Tax Reform Legislation Passes Iowa Senate

The Iowa Senate has passed significant tax reform legislation. While similar to Iowa Gov. Kim Reynolds’ tax reform legislation, the bill, as passed, contains significant differences.

2018 Income Tax Changes

Changes that would affect the 2018 tax year include:

  • the earned income tax credit and teacher expense deduction would tie to the Internal Revenue Code (IRC) as in effect on January 1, 2016; and
  • changes made by the federal Tax Cuts and Jobs Act regarding small business accounting methods, the termination of partnerships, beneficiaries of small business trusts, S corporation conversions, repeal of a special rule permitting recharacterization of Roth IRA conversions, and extended rollover period for qualified plan loans.

2019 Income Tax Conformity

The bill would permanently couple with the IRC for personal and corporate income tax. However, it would decouple from the federal “bonus depreciation” allowance. Taxpayers would have to addback amounts claimed on federal returns. Taxpayers could then deduct the depreciation amounts according to state law.

Personal Income Tax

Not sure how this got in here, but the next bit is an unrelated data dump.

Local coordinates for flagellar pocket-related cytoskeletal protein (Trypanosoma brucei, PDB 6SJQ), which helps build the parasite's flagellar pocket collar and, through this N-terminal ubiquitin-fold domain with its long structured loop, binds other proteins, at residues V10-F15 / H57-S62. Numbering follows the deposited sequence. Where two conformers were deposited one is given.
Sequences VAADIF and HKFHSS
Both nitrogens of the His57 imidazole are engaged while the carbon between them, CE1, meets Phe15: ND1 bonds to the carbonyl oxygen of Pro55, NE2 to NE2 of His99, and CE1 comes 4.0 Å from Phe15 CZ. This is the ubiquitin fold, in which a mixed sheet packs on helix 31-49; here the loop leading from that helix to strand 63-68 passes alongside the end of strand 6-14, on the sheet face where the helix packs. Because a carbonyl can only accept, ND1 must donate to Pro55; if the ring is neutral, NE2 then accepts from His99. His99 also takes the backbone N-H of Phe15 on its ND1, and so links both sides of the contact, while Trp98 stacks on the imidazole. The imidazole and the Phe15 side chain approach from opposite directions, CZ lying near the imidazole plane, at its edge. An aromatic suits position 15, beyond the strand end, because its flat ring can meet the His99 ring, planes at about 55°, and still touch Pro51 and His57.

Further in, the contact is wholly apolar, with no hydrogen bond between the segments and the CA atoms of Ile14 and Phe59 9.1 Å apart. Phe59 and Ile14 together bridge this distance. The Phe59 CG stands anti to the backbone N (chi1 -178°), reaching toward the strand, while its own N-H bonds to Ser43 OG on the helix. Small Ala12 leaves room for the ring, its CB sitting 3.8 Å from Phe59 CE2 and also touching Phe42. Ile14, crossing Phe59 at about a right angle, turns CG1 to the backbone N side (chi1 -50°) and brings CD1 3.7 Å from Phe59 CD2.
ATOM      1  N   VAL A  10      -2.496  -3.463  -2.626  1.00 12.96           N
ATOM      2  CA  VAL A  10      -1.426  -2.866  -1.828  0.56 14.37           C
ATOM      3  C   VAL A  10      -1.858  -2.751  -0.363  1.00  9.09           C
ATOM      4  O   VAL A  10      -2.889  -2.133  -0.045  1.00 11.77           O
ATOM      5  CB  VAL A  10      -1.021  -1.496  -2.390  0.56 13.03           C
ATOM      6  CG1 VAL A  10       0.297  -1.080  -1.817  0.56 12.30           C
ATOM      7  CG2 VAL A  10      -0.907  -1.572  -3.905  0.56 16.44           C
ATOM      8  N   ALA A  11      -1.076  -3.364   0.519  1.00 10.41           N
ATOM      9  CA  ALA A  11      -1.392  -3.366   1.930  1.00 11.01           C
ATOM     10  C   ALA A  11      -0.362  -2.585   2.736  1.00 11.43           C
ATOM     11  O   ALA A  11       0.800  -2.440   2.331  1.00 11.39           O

The starting point for computing Iowa individual income tax is changed. Currently it is federal adjusted gross income before the net operating loss deduction. It would now be federal taxable income, including all deduction and adjustments taken at the federal level. This includes:

  • the standard deduction or itemized deductions; and
  • the new qualified business income deduction allowed for certain income earned from a pass-through entity.

Because of the change in income starting point, the bill repeals:

  • the Iowa alternative minimum tax;
  • the married filing separately filing status on a combined return; and
  • the ability to deduct federal income taxes, except for a one-year phase out in 2019.

The bill keeps the:

  • deduction for military pension income or military active duty pay; and
  • the general pension exclusion available under current law.

For tax years beginning after January 1, 2022, the bill repeals the deductions for:

  • contributions to the Iowa 529 plan;
  • Iowa ABLE plan;
  • first-time homebuyer savings account;
  • social security retirement benefits
  • -ertain payments received for providing unskilled in-home health care
  • contributions to an individual development account
  • certain amounts received from the veterans trust fund
  • victim compensation awards;
  • biodiesel production refunds;
  • certain wages paid to individuals with disabilities or individuals previously convicted of a felony;
  • for certain organ donations, but only for tax years beginning before January 1, 2022.

The personal income tax rate would change. The proposed rate on taxable income of:

  • $0 but not over $6,000 would be 5.00%;
  • $6,000 but not over $15,000 would be 5.25%;
  • $15,000 but not over $30,000 would be 5.50%;
  • $30,000 but not over $75,000 would be 6.00%; and
  • $75,000 or more would be 6.60%.

The top rate would drop from 6.60% to 6.50% in 2020, to 6.40% in 2021, and to 6.30% in 2022 and beyond.

Finally, the Iowa Educational Savings Plan and Iowa ABLE Savings Plan are amended. Some changes include: